Event 1: Years ago, my consulting firm was based in Manhattan with a fantastic penthouse view of all of Soho. Clients loved coming to visit just to hang out on our terrace.
This particular day, a client was visiting and we both decided to share a car that I had called to go to the airport. She was traveling for business, and I was meeting my wife and son at JFK to go on vacation. They were taking a car from Brooklyn and we were to meet at the airport.
The client is not in a good mood. She’s late and needs us to rush.
Then the dispatcher calls our driver. One of their other cars has a flat, and it’s on our way… Can we stop and pick up the stranded passengers? My client grumps: “Gzeesh, this will make me even more late.” I don’t want to piss her off, but I can’t tell the driver to ignore those stranded passengers… That just wouldn’t be right.
We pull up to the car with the flat…
Hey, wait… That looks like… It is!…
The stranded passengers were my wife and son.
Can you imagine what would have happened if I told the driver that we were too rushed to stop?
Event 2: Around that time, I took a train to Princeton, New Jersey for a client meeting at Lenox China headquarters. A company driver met me at the station, but said we’d have to wait for another train passenger who was arriving shortly.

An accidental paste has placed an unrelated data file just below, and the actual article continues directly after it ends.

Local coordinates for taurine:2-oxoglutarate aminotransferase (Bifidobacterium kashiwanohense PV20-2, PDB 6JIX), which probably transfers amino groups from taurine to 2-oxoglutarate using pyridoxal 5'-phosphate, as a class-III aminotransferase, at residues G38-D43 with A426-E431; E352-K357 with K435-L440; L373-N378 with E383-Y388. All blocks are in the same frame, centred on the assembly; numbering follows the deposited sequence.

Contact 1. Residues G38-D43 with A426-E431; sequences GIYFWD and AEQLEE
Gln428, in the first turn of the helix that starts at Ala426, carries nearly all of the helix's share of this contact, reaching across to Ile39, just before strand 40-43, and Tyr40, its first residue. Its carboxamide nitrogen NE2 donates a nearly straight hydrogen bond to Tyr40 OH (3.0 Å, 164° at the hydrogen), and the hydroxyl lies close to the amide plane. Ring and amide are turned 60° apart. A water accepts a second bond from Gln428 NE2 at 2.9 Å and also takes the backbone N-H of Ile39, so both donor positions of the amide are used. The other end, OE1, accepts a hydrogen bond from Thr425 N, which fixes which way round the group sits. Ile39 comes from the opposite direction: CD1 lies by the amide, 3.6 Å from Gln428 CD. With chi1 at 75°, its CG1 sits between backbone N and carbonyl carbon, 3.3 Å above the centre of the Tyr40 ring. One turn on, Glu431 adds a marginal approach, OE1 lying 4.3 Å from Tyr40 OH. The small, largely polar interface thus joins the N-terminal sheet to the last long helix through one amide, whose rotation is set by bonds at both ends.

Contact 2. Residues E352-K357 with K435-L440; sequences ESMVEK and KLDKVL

OK. I can wait. Five minutes. Ten. Twenty. “Driver, now I’m going to be late for my meeting!” He says, “Just another few minutes.”
By the time the other passenger arrives and gets in the car with me, I’m fuming; worried about how upset my client will be about my tardiness. But I decide to breathe deep, and not say anything. The other passenger and I make had nice small talk. The weather. His awesome leather briefcase. We exchanged pleasant goodbyes as we arrived at Lenox’s headquarters.
As my client meets me, I’m ready to apologize profusely for being so late. Instead, she asks me, “Do you know who you were riding with?” I said, “No… why?” Her excited tone let me know there was something special here.
“That was Lee Brown… The chairman of Brown-Forman!” (Which happened to own Lenox China at that time.)
The point… Be kind and caring. Always. Because, you never know!
Bill Jensen is CEO of The Jensen Group, a transformation consultancy based in Morristown, NJ. He consults with senior executives on all things people related to the future of work. His most recent book is Future Strong. www.simplerwork.com.